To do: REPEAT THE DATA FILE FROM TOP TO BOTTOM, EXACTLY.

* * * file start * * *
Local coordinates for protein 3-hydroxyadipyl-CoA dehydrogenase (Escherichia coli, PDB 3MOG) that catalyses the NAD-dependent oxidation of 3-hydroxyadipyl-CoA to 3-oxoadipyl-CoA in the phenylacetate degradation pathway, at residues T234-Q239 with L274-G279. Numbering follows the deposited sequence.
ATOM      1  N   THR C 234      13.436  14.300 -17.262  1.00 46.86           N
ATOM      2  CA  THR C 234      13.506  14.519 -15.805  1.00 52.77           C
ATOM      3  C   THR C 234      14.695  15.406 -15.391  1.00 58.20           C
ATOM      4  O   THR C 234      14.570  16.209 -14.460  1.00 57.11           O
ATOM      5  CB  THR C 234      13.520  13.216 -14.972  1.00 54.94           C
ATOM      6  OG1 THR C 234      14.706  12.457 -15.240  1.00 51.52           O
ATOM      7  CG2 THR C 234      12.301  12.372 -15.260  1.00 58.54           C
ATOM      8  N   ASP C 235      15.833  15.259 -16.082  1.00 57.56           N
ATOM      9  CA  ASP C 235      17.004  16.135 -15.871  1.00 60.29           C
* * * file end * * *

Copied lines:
Local coordinates for protein 3-hydroxyadipyl-CoA dehydrogenase (Escherichia coli, PDB 3MOG) that catalyses the NAD-dependent oxidation of 3-hydroxyadipyl-CoA to 3-oxoadipyl-CoA in the phenylacetate degradation pathway, at residues T234-Q239 with L274-G279. Numbering follows the deposited sequence.
ATOM      1  N   THR C 234      13.436  14.300 -17.262  1.00 46.86           N
ATOM      2  CA  THR C 234      13.506  14.519 -15.805  1.00 52.77           C
ATOM      3  C   THR C 234      14.695  15.406 -15.391  1.00 58.20           C
ATOM      4  O   THR C 234      14.570  16.209 -14.460  1.00 57.11           O
ATOM      5  CB  THR C 234      13.520  13.216 -14.972  1.00 54.94           C
ATOM      6  OG1 THR C 234      14.706  12.457 -15.240  1.00 51.52           O
ATOM      7  CG2 THR C 234      12.301  12.372 -15.260  1.00 58.54           C
ATOM      8  N   ASP C 235      15.833  15.259 -16.082  1.00 57.56           N
ATOM      9  CA  ASP C 235      17.004  16.135 -15.871  1.00 60.29           C